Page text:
One of the most common reasons BI fails in law firms is due to selecting the wrong BI knowledge platform, as explained in our blog: Why BI Fails in Law Firms. Hiring an experienced CR developer to handle all reporting/updating features will drive the yearly maintenance cost up dramatically, and is another deterrent for smaller law firms. Also see our recent blog about other law firm profit killers.

Bad Customer Support

Before purchasing any pricey piece of software, do your research. According to the website Yurbi, “A quick Google search reveals SAP has their work cut out for them when it comes to customer service. In 2013, SAP extended its customer service initiative, which aims to improve its reputation for poor, time-consuming customer service." Another recent Gartner’s report says that "...while SAP’s customer service ratings have improved slightly, they have a long way to go.”

If IT professionals find SAP customer service lacking, imagine how the legal staff in a law firm, who will certainly need a much higher level of support, will cope.

What Specific Aspects Are They Lacking That Are Important to Law Firms?

The first BI used by lawyers generally focused on billing, time management, marketing and customer relations functions, which was much in line with how most industries were using it. Today, lawyers want much more from their BI. They want to use this technology for research and case preparation which is the core of their job.

The challenge for BI solution providers such as CR is that they have designed their reporting for all industries, not specifically for the law industry. In fact, if you look at the SAP Crystal Reports website, they write that, “With over 40 years of experience across 25 industries, SAP offers proven solutions for all your industry-specific needs and goals – so your business can run better, faster, and more profitably, now and in the future.”

Unfortunately, the law profession is not listed as one of the 25 industries. A BI provider familiar with the legal industry can provide exclusive features particular to the legal profession. In addition, the right BI solution provider will act as teacher and long-term strategic partner to demonstrate how attorneys can turn BI into knowledge with: case management, time management, and reporting in order to maximize the effectiveness of their data.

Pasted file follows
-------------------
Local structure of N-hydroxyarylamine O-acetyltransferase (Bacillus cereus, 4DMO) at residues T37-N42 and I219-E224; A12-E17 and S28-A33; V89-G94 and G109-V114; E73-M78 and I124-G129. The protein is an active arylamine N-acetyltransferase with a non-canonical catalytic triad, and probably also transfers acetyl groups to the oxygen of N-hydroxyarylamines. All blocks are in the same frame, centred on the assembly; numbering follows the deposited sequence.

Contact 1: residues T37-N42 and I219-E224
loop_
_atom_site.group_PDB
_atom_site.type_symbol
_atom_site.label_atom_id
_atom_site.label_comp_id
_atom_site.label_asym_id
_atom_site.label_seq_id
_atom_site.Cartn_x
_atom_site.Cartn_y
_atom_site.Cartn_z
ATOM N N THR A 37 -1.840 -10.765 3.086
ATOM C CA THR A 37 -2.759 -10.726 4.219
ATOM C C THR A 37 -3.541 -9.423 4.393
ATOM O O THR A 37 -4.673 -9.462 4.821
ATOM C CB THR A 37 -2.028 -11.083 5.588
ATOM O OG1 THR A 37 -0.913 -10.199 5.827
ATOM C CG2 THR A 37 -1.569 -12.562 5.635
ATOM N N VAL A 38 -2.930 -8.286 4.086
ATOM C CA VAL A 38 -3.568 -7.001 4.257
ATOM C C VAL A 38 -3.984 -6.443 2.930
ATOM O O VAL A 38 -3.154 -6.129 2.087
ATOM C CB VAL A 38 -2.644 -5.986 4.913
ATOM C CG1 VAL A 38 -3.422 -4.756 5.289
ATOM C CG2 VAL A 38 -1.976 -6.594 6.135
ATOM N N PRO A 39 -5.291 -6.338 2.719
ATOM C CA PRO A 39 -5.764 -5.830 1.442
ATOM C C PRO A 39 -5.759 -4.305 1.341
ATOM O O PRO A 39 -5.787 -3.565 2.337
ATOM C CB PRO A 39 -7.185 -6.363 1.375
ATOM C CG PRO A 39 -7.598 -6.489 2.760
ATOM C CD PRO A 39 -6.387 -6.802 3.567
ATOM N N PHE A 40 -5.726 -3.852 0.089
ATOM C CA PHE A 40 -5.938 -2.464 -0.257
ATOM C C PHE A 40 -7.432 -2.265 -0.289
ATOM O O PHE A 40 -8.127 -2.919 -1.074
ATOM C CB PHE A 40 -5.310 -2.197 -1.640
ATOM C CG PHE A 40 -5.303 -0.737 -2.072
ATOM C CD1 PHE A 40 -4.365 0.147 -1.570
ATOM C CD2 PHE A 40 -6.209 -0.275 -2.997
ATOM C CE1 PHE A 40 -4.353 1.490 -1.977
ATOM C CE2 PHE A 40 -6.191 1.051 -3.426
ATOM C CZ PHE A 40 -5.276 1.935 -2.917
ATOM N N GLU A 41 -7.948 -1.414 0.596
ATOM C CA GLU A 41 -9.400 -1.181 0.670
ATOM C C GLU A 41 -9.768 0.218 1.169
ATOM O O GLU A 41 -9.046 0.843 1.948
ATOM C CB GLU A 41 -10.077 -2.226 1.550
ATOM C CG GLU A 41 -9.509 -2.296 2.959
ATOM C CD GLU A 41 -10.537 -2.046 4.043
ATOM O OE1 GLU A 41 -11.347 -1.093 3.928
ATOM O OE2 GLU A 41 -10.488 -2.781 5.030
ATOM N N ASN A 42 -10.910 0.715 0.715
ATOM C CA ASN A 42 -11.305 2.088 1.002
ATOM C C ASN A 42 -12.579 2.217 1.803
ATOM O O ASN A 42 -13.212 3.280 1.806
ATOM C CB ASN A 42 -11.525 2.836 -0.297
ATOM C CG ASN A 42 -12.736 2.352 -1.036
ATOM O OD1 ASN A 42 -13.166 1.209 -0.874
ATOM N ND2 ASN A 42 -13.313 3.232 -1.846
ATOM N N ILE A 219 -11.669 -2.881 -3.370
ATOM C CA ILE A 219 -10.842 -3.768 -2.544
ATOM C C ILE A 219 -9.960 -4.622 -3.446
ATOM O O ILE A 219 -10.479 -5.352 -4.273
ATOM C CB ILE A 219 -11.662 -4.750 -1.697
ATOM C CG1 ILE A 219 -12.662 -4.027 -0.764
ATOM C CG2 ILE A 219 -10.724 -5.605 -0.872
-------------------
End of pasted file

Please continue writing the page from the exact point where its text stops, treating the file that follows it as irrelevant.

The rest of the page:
Like other major BI intelligence vendors, CR typically buys technology instead of innovating it. That means that there is not one, easy-to-use dashboard. Instead, a number of interfaces must be used to leverage BI, including a report designer and a dashboard designer. The staff at law firms want one platform that is capable of integrating financial and operational data, including time recording, practice management, case management and workflow, CRM and marketing, HR, Risk management, documentation management, etc. 

Manual reporting applications like Crystal Reports can provide you with a lot of advanced formatting and presentation features that allow a skilled developer the power to create professional, highly formatted and complex query reports. If you can afford to hire a CR developer, then Crystal Reports may be an option.

Even still, you will not have access to the same features that a BI solution created solely for the law profession will be able to provide. Additionally, if ease of use and customer support are at the top of your list, CR may disappoint you.

If you want to learn what the keys are to using BI successfully for your law firm, download our free viewpoint document!

BigSquare is the leading provider of Business Intelligence for law firms and professional service organizations.  We focus exclusively on law firm reporting, law firm BI, law firm profitability and law firm analytics.

The Keys to Successful BI for Law Firms


Tags: Business Intelligence Reporting Manual Reports Legal BI

previous post 7 Law Firm Profit Killers - Law Firm BI
Next Post Key Metrics for Law Firm Effectiveness